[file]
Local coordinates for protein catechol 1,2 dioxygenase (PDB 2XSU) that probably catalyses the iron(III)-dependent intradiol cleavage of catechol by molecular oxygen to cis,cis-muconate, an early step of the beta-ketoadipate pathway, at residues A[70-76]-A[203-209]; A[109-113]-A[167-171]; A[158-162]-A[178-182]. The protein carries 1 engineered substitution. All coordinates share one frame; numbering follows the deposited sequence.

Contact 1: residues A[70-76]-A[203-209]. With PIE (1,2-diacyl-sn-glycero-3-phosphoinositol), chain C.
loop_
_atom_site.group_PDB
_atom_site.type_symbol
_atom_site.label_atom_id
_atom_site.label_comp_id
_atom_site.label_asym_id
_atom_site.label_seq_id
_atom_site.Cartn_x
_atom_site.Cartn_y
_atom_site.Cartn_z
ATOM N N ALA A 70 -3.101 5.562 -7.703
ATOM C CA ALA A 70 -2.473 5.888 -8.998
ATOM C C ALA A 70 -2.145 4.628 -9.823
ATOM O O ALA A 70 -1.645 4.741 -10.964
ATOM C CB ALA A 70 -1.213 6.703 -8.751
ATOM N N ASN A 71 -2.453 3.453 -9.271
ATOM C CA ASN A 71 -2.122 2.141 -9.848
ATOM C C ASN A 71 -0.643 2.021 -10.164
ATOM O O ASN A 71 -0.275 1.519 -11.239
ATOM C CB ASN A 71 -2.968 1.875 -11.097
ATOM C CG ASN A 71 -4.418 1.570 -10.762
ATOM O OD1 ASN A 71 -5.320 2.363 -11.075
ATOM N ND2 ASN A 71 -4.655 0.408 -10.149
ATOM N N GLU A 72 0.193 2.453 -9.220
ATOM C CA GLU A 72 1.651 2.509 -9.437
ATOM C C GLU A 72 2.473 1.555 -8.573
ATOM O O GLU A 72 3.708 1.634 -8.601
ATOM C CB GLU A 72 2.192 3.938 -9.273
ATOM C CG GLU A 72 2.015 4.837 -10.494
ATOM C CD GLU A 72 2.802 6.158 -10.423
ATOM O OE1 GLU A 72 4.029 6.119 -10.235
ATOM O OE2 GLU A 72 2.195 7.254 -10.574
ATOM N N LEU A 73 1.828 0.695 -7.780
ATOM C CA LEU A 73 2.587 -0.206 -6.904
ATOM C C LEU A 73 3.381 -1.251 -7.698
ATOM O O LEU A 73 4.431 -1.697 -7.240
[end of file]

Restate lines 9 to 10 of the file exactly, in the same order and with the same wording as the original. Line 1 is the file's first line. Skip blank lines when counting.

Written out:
_atom_site.label_seq_id
_atom_site.Cartn_x